Picking a Roaster for Your Coffee Shop

You are opening a coffee shop.  Customers will want coffee.  You plan to have customers buy your gourmet coffee beans online.  You have everything ready to go except beans to brew!  That means you need to find a roaster.  You should give yourself at least a few weeks to sample several roasters.

You should consider finding a roaster that is relatively close to you.  My advice is to find one within a 50-75 mile radius of your shop (or thereabouts) or one that will deliver freshly roasted coffee beans within a few days after it is roasted.  A lot of roasters will deliver (for a fee usually) if you are within a certain distance from them.  This is not always practical however so you may have to get the closest roaster where you can buy the best quality gourmet coffee beans.  They should be able to ship it and enable you to get it within a few days, fresh and smelling great.

However do not pick a roaster based solely on closeness to your shop; they must carry a quality product.  Trust me there will be at least one roaster that is nearby AND has great coffee.  It’s going to be your job to search them out.  Enter the artisan micro-coffee roaster.

Every artisan roaster is usually (hopefully) committed to supplying you with a compelling product.  After all, you will pay a slight premium for this specialty but it is well worth it in the end.  Why?  Because this is where your competition fails by comparison.  They may be buying roasted coffee for $6.25 per pound on average, but they are not any better than the other guy down the street that is buying the same or similar average coffee.

You on the other hand are paying $7-9 per pound but your product is superior and your customers will taste it.  You also get a much better customer service experience with an artisan roaster as they are selective about who their customer is.  Of course, the final proof is always in the cup so taste and enjoy!  Pick the coffees that you enjoy.  With the help of your roaster you can serve an array of awesome coffees that will have your customers spreading the word and coming back time and time again.

Before I started roasting my own coffee, I used to buy from a small artisan roaster that at one time had five coffees from El Salvador alone.  And three were from one farm alone: there was a wet processed, a dry processed and a pulped natural all from the same trees.  So try to seek out a roaster that can get you something unique and compelling for at least the entire season.  What happens next year is another story and an adventure on its own.

This will help you to be unique as well because the next harvest will hopefully bring you another round of Estate grown farm-specific coffees.  Maybe this time your focus will be on Kenya or Guatemala.  It can constantly change based on the roaster’s green buying contacts with farmers and/or reliable green coffee brokers.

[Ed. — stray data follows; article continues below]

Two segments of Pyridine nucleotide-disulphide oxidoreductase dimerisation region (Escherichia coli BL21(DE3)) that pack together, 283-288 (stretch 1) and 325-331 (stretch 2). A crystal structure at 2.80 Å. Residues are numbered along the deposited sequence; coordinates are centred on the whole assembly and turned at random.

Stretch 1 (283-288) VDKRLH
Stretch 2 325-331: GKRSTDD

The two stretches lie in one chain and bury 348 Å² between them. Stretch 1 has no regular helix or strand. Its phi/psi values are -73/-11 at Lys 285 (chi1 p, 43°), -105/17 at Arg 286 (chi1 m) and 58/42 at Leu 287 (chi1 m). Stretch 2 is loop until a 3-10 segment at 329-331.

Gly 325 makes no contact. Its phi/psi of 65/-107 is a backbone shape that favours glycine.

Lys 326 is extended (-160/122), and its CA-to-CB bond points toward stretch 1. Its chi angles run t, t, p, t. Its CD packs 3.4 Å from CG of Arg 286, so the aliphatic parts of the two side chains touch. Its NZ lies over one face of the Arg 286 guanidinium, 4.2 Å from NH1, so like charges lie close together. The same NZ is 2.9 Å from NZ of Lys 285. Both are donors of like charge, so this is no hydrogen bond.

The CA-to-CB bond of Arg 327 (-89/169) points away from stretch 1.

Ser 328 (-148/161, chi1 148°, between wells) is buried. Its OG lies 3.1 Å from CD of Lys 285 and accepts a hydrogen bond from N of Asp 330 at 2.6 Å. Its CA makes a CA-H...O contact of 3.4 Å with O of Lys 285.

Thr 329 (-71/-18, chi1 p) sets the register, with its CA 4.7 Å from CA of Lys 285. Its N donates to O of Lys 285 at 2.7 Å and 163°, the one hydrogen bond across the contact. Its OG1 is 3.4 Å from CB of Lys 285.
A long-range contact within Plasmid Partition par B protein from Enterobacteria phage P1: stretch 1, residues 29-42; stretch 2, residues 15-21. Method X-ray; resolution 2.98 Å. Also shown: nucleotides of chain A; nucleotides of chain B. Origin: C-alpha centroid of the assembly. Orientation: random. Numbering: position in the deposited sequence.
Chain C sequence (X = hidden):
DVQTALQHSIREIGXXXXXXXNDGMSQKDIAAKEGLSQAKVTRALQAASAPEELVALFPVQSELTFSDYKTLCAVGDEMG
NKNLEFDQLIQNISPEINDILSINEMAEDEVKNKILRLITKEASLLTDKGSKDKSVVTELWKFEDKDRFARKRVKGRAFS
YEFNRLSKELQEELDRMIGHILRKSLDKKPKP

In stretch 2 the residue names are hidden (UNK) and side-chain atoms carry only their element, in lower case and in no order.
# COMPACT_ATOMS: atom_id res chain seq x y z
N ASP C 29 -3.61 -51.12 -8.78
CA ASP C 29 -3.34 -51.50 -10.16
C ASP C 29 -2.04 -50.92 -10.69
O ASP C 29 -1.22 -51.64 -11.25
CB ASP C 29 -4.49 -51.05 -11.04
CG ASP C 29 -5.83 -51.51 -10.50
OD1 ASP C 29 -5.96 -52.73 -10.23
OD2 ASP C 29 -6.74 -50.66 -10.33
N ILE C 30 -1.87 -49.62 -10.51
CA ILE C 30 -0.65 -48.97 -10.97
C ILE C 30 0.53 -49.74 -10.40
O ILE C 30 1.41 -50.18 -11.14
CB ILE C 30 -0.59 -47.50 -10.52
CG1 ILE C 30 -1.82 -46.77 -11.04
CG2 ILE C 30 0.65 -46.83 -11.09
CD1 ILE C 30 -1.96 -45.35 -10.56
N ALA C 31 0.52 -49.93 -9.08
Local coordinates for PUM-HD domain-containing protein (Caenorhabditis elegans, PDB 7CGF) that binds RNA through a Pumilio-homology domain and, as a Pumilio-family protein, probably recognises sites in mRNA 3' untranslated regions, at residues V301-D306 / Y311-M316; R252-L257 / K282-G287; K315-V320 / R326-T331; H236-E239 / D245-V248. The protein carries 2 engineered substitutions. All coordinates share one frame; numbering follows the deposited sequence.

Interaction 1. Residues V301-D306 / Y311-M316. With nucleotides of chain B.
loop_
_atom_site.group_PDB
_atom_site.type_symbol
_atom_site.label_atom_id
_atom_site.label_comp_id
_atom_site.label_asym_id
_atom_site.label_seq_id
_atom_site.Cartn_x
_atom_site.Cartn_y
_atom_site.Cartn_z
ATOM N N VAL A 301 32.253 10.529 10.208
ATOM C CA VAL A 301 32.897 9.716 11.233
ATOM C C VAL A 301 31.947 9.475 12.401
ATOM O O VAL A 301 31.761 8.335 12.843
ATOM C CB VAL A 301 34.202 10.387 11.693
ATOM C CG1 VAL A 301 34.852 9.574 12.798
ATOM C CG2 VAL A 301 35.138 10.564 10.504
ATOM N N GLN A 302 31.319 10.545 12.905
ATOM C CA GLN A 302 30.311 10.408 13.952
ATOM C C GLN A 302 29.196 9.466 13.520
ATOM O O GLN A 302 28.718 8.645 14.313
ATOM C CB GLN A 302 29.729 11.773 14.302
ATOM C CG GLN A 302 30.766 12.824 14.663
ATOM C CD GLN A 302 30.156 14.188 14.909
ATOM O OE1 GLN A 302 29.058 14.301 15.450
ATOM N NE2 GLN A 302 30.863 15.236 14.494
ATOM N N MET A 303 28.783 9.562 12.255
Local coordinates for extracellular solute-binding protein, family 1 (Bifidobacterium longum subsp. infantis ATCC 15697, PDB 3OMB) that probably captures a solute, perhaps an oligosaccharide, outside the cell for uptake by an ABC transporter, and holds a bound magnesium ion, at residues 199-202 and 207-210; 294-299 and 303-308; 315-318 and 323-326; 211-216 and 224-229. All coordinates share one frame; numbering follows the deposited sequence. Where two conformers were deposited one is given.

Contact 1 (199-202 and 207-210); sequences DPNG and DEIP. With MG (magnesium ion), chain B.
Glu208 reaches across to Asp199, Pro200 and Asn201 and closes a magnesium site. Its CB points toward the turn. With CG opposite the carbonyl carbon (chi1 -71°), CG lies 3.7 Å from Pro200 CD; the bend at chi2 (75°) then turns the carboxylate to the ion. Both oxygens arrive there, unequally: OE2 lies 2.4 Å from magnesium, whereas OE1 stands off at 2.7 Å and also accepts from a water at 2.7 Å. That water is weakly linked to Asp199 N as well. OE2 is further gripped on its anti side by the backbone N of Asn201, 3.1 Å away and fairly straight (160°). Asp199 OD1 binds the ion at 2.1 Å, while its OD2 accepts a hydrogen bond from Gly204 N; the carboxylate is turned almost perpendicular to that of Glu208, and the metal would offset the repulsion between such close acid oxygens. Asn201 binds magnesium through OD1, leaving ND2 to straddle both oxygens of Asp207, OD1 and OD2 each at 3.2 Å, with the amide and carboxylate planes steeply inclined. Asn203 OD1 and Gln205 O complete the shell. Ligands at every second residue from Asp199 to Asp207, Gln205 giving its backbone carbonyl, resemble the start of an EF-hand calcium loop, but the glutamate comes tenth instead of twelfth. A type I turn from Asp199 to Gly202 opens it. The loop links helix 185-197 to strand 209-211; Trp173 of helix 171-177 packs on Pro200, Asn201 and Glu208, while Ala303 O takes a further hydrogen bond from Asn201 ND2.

Once you find some artisan roasters that meet your criteria, call them up and introduce yourself.  Tell them what you are doing and that you’d like to have some samples to cup.  Some may even invite you to the roasterie for a tour and cupping.  Some will ask to do a cupping at your shop.  Both are great opportunities but if I had to pick off the bat here, I’d pick to go to the roaster that invited me to their roasterie first.  You do, by the way need to see how coffee is stored and roasted, as well as the roasterie operations first hand.  It is a great experience.

As you prepare to start a coffee shop business, get your roasters picked to get samples from and ask them what type of gourmet roasted coffee beans they have.  All top notch quality roasters will carry several varietals and maybe even a few custom blends.  They should talk to you and get a feeling for what you are looking for and make recommendations to you.  There are a lot of roasters that are small, artisan roasters such as myself that limit the amount of stock they carry for several reasons but mainly because they guarantee quality and a compelling product.  I would suggest getting coffees that are single origin farm specific or estate grown coffees.  What this means is single farm lots are just that:  from a single farm (estate grown; both are really the same).  These coffee beans are not ‘pooled’ from several farms and sold in one package.

You can even work with your roaster to develop one or more custom blends specifically for your shop.  That is always nice.  Then you have a blend that is only available at your shop.

So when you are opening a coffee shop, be sure you get the best coffee you get and charge accordingly.  You and your customers will thank you!

My name is Tony DiCorpo, and I am a coffee roaster, coffee shop business consultant and barista trainer.  I am a coffee shop business consultant and have an eBook on how to start a coffee shop.  I also own Troubadour Coffee Roasting Co. where I sell coffee and espresso equipment and where you can buy gourmet coffee beans online.

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